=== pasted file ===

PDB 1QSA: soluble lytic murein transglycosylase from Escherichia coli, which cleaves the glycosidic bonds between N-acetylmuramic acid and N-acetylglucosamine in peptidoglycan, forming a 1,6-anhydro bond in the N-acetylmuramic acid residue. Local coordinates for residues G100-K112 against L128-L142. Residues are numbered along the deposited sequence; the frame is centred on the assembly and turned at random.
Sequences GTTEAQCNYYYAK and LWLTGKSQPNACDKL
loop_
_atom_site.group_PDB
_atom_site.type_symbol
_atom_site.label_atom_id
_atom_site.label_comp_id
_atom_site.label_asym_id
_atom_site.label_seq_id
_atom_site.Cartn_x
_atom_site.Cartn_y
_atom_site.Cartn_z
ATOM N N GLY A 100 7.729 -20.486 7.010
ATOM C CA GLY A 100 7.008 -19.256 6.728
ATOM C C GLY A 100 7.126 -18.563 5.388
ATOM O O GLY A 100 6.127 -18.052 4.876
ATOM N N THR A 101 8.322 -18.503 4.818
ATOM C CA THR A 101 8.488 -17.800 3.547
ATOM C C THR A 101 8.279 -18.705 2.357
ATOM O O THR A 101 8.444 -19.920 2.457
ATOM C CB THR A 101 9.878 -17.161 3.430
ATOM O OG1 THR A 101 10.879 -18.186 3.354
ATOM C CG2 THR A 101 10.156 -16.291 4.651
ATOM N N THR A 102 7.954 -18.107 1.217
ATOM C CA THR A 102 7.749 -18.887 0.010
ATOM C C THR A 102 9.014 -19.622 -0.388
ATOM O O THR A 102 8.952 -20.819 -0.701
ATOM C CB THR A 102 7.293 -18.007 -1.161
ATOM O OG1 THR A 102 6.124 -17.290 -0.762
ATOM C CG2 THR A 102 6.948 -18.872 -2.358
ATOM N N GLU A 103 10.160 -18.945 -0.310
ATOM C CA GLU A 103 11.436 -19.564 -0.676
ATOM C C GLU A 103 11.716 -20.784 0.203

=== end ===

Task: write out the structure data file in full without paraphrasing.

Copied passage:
PDB 1QSA: soluble lytic murein transglycosylase from Escherichia coli, which cleaves the glycosidic bonds between N-acetylmuramic acid and N-acetylglucosamine in peptidoglycan, forming a 1,6-anhydro bond in the N-acetylmuramic acid residue. Local coordinates for residues G100-K112 against L128-L142. Residues are numbered along the deposited sequence; the frame is centred on the assembly and turned at random.
Sequences GTTEAQCNYYYAK and LWLTGKSQPNACDKL
loop_
_atom_site.group_PDB
_atom_site.type_symbol
_atom_site.label_atom_id
_atom_site.label_comp_id
_atom_site.label_asym_id
_atom_site.label_seq_id
_atom_site.Cartn_x
_atom_site.Cartn_y
_atom_site.Cartn_z
ATOM N N GLY A 100 7.729 -20.486 7.010
ATOM C CA GLY A 100 7.008 -19.256 6.728
ATOM C C GLY A 100 7.126 -18.563 5.388
ATOM O O GLY A 100 6.127 -18.052 4.876
ATOM N N THR A 101 8.322 -18.503 4.818
ATOM C CA THR A 101 8.488 -17.800 3.547
ATOM C C THR A 101 8.279 -18.705 2.357
ATOM O O THR A 101 8.444 -19.920 2.457
ATOM C CB THR A 101 9.878 -17.161 3.430
ATOM O OG1 THR A 101 10.879 -18.186 3.354
ATOM C CG2 THR A 101 10.156 -16.291 4.651
ATOM N N THR A 102 7.954 -18.107 1.217
ATOM C CA THR A 102 7.749 -18.887 0.010
ATOM C C THR A 102 9.014 -19.622 -0.388
ATOM O O THR A 102 8.952 -20.819 -0.701
ATOM C CB THR A 102 7.293 -18.007 -1.161
ATOM O OG1 THR A 102 6.124 -17.290 -0.762
ATOM C CG2 THR A 102 6.948 -18.872 -2.358
ATOM N N GLU A 103 10.160 -18.945 -0.310
ATOM C CA GLU A 103 11.436 -19.564 -0.676
ATOM C C GLU A 103 11.716 -20.784 0.203